i felt comfortable in Tokyo and it is probably because i grew up around so many Japanese Americans in my hometown. my best friends are half Japanese, half my high school was Japanese and growing up, i was practically raised by one of my best friends’ family who are Japanese-Hawaiian. so i was loving Japan. all the ramen, tempura, katsu, udon, mochi and cute little Japanese products… it all felt familiar. i really loved Tokyo.
while in Tokyo i noticed the influence of their culture on S. Korea: some similar foods, same business chains… and upon talking with a few of SB’s local friends, it seems that the work culture is similar as well (i.e. hierarchy, tendency to promote within the ethnic group, business fashion). i was only there visiting for 5 days so i really can’t speak to any of that. but another similarity that i found interesting and confusing is the portrayal of “sexy.” in the US, people (er, women i should say) are portrayed as sexy when they are a “sex demon on a pole or battered women” – direct quote from an American female psychologist/friend of mine – and obviously an exaggerated generalization. but the truth is that Western women are typically portrayed as a vixen-bombshell who exudes confidence and expresses herself sensually. however, in Asia, “vulnerable” seems to be seen as sexy. the women in the magazines aren’t lusty eyed with the tip of their tongue licking their full lips as they stand posed with their silicone breasts squeezed together to create a cleavage that puts the grand canyon to shame. often the images convey confidence (although recent media has taken sexy into the world of violence, displaying sexy as a dynamic of domination – please click here for an example). moving on, the models in Asia are wide-eyed, somewhat frowning or have a semi-confused, girlish expression as if they are asking for permission… for what, i have no idea. but one this is for sure, confidence is not conveyed; instead, it is almost as if suggestibility is preferred. i don’t consider myself the media’s target audience but i can’t deny its impact on me. i just feel confused. i found myself thinking and judging that if men find this attractive, there’s a tinge of reverse Electra complex. ok, back up. perhaps i don’t need to judge it with such pathology, but there is definitely something that triggers a strange, uncomfortable reaction within me. (and if anyone is brave enough, i’d love to hear your reactions if you have been exposed to this). perhaps i will find a better way to articulate this later but i’ll end with this: in Asia, generally speaking, men are men. they spit on the floor, they win the bread, they take care of business, they are the patriarch who score points with others by maintaining their high tolerance to alcohol (in Japan and Korea); women are girls.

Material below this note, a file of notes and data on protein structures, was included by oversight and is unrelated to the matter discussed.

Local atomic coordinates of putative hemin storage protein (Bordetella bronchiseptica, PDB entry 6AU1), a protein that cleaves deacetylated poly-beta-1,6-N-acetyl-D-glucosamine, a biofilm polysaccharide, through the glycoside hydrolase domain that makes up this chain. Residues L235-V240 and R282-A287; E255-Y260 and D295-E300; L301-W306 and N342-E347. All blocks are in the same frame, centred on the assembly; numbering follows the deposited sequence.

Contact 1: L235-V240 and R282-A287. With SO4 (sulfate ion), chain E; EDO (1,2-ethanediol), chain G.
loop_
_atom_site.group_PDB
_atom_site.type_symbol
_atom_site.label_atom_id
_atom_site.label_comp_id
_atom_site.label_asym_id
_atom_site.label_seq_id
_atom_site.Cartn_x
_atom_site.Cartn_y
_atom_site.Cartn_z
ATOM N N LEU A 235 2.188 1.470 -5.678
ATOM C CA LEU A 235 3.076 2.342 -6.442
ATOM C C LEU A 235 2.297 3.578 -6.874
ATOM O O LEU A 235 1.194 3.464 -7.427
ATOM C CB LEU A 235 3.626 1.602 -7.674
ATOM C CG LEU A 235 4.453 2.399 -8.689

(incidentally, as i researched images to link to i did come across a number of ads where they women did not fit the vulnerable-is-sexy category – so let’s just ignore the previous paragraph… ).
okay officially off the soapbox – so tokyo. i absolutely loved the style. there is diversity in tokyo that doesn’t exist in Seoul and stands apart from Taipei (I can only speak to these two places because i haven’t been anywhere else in Asia). the Japanese, regardless of age, body type, or gender, dress as they please. women more advanced in age were dressed in trendy fashions, men wore pants tighter than SF emo females, and styled their hair with gallons of hairspray, and some wore black silk vests with black slacks in the 90 degree + 80% humidity heat and their hair never lost its shape. young girls dressed up in tutu like skirts and added a Carrie Bradshaw Parisian style hat with 6 inch platforms – they looked like cartoon characters. it was amazing. it reminds me of the kind of diversity you find in SF but more “cracked out” if you will (yes, another example of my professional language). i remember feeling the first time i visited SF as an adolescent that anyone could be anyone here. i think the same of Tokyo.
we had a good trip. lots of talking, walking, trains, sightseeing, shrines, great tasting food, and mosquito bites, well, just for me. i counted 15 by the end of the trip. i was definitely sad to leave Tokyo given that there is still so much more to see and do there. next time i’m in Nihon, i think i’d like to visit outside of tokyo though, just to get a bit more of the historical culture.